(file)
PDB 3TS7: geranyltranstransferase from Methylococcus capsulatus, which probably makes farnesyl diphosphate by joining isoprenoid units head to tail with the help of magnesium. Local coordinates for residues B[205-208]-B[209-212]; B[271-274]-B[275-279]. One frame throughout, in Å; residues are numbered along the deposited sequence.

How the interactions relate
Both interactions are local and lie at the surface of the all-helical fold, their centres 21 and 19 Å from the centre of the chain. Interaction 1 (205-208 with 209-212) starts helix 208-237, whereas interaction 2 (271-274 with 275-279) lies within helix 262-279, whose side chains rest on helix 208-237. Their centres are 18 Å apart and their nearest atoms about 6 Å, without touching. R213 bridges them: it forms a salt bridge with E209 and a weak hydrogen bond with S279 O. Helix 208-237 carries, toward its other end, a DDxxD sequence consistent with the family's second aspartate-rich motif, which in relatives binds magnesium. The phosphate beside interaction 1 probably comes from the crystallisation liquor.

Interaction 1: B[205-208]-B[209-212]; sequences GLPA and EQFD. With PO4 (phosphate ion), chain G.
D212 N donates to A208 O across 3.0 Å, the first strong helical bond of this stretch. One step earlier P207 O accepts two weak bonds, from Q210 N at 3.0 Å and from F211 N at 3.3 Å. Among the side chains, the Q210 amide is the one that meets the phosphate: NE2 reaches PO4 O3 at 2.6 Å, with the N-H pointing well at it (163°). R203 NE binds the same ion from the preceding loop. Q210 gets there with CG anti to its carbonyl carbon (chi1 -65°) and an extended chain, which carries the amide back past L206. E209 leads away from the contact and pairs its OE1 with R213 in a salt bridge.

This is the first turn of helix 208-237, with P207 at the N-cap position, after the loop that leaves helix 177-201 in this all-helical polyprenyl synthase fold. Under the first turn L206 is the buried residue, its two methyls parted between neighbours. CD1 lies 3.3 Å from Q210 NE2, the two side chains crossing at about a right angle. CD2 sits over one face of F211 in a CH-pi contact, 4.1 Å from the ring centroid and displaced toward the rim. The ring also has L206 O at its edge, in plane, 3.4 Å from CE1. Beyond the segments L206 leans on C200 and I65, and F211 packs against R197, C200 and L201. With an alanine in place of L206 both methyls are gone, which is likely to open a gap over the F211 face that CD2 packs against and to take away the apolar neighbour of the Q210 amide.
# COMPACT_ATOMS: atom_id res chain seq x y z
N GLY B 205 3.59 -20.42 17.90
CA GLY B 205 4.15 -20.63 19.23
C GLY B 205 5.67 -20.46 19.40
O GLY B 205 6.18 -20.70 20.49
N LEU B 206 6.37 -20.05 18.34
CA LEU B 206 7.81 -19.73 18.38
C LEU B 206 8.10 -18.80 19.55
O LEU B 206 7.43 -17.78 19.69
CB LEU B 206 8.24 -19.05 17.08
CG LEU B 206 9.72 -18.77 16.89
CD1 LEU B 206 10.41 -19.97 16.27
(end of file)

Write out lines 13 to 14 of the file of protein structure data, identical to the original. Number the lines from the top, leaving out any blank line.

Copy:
CA LEU B 206 7.81 -19.73 18.38
C LEU B 206 8.10 -18.80 19.55